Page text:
Still garnished after 15 Years!
Fifteen years later, Lilly is still getting garnished!
Lilly came to see me in my Sterling office last Friday. When she was much younger, she got a high interest car loans from Ford Motor Credit.
The car got repossessed, and in 2003, Ford got a judgment against her for $8,051.35. Plus $1,207.70 for Ford’s lawyer and $33.00 filing fees.
Like many people, she wanted to protect what was left of her “good credit,” so she never talked to a lawyer about it.
She works in a medical office and has had different jobs, each lasting a few years. Periodically Ford Credit would catch up with her job and put a garnishment on her pay.
Fast forward to 2018. Lilly has paid $23,955.42 in garnishment against that $8,051.35 judgment. And she still owes $15,814.38! How can that be? $29,768.25 in interest of the judgment. Plus $709.50 filing fees for the garnishments. (Most courts in Virginia charge about $73.00 for a garnishment, it used to be less. So from that calculation Lilly was probably garnished nine times over the 15 years.) You can see it for yourself, here.
Symphony Claims Her New Start
A week after I saw Lilly. Symphony came to see me, also in my Sterling office. Just like Lilly, Symphony had a high interest car loan with Ford Motor Credit, and her car got repossessed in 2016. Ford got a judgment against her in July 2017. They started garnishing her in January 2018.
As soon as that garnishment hit her payroll office, Symphony came running into see me. We got her bankruptcy filed before her first short-check payday, although the day after the check was cut.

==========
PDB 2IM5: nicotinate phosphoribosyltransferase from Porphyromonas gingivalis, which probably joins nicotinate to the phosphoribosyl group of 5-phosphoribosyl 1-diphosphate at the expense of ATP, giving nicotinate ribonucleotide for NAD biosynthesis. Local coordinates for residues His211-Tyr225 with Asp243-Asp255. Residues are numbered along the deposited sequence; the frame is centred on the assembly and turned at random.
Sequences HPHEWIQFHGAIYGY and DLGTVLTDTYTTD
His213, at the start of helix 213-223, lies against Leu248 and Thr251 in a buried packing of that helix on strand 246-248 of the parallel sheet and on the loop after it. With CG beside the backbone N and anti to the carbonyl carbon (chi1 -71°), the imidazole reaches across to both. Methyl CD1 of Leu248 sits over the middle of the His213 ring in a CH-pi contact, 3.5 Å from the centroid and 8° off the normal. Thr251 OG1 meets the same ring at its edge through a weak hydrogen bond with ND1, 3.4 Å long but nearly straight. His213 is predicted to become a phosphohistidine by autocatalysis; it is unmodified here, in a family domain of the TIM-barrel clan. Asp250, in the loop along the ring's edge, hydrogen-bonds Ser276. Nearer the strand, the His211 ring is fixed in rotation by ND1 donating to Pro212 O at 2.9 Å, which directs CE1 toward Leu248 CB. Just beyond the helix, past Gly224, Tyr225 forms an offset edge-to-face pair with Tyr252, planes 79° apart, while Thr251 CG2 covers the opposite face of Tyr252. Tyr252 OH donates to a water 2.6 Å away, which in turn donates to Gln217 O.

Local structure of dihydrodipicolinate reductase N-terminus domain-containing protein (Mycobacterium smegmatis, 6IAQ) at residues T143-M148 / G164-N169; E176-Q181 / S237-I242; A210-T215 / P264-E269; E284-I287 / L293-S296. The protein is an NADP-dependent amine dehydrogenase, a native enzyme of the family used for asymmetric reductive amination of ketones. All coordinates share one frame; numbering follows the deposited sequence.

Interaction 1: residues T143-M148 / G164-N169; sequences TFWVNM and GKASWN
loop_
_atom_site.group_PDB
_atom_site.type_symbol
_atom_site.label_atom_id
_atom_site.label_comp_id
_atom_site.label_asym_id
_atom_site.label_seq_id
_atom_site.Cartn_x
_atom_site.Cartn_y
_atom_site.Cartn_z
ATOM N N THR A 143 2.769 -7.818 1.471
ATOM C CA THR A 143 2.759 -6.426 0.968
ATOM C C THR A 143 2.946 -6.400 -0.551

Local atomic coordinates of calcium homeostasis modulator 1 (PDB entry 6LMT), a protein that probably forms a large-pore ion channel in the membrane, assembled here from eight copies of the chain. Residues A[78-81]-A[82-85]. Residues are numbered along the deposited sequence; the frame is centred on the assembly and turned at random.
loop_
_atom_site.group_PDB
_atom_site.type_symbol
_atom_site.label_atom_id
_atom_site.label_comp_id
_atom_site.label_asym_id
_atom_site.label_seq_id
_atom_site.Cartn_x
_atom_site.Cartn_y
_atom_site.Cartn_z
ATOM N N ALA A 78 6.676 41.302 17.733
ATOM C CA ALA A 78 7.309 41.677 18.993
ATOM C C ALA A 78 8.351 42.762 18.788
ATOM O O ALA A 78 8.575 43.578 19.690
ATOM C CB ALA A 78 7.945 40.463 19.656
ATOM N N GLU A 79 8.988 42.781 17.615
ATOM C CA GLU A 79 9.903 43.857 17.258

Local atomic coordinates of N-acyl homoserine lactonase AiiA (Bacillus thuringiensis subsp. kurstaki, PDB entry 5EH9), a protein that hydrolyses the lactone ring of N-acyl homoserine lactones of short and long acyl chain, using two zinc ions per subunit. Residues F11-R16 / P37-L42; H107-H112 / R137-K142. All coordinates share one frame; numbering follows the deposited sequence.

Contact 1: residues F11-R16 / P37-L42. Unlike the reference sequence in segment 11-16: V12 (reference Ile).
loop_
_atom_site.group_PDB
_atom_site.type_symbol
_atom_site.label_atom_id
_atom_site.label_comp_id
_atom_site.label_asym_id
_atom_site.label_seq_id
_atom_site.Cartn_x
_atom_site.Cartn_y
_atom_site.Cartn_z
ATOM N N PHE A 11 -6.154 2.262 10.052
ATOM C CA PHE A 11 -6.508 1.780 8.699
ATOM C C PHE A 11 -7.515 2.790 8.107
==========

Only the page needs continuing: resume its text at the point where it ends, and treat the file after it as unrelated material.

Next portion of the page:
Under Virginia law, filing bankruptcy stops a garnishment and sends that money back to your paycheck.
Filing Bankruptcy Stops and Garnishment and Gets that Money Back
Filing a Chapter 7 bankruptcy stops a Virginia garnishment and gets back to you the money taken. Both Lilly and Symphony now have their money back. (Not for Lilly the whole $23,000–just the money they had gotten from her for this garnishment, which started in January 2018.)
Filing Bankruptcy Helps Your Credit
Both Lilly and Symphony are getting a benefit they didn’t expect. Like most people, they believe the bank’s propaganda that filing bankruptcy hurts your credit score. For them, like most people, filing bankruptcy helps.
Fair Isaac, who invented the FICO score, say that if your credit score is in the mid 700’s, filing bankruptcy will drop you about 100 points. With a repossession and judgment, Lilly and Symphony had made their credit about as bad as you can make it. There scores were nowhere near 700. For them, and for most people, filing bankruptcy improves your credit.
A study by the Federal Reserve Bank of Philadelphia showed that the average person who file bankruptcy had an average credit score of 538. And those people saw a 90 point improvement in their credit score in the next six months or so.
The Lesson of All This
If you have a repossession, go talk to a bankruptcy lawyer right away. Don’t wait for that garnishment that’s surely gonna come. Take advantage of the new start you have a right to, under the law.